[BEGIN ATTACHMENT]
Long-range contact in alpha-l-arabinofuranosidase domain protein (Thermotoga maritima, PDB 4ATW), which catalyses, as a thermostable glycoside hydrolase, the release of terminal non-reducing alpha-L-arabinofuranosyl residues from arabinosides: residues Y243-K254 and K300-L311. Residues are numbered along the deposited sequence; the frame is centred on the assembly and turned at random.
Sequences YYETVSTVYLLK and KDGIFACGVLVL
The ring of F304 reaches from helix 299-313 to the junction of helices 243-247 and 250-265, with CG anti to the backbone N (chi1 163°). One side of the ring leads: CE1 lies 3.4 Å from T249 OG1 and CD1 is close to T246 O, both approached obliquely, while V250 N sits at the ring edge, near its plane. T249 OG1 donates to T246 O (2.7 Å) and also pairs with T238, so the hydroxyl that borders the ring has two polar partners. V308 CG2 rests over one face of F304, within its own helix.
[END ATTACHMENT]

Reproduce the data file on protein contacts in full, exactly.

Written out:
Long-range contact in alpha-l-arabinofuranosidase domain protein (Thermotoga maritima, PDB 4ATW), which catalyses, as a thermostable glycoside hydrolase, the release of terminal non-reducing alpha-L-arabinofuranosyl residues from arabinosides: residues Y243-K254 and K300-L311. Residues are numbered along the deposited sequence; the frame is centred on the assembly and turned at random.
Sequences YYETVSTVYLLK and KDGIFACGVLVL
The ring of F304 reaches from helix 299-313 to the junction of helices 243-247 and 250-265, with CG anti to the backbone N (chi1 163°). One side of the ring leads: CE1 lies 3.4 Å from T249 OG1 and CD1 is close to T246 O, both approached obliquely, while V250 N sits at the ring edge, near its plane. T249 OG1 donates to T246 O (2.7 Å) and also pairs with T238, so the hydroxyl that borders the ring has two polar partners. V308 CG2 rests over one face of F304, within its own helix.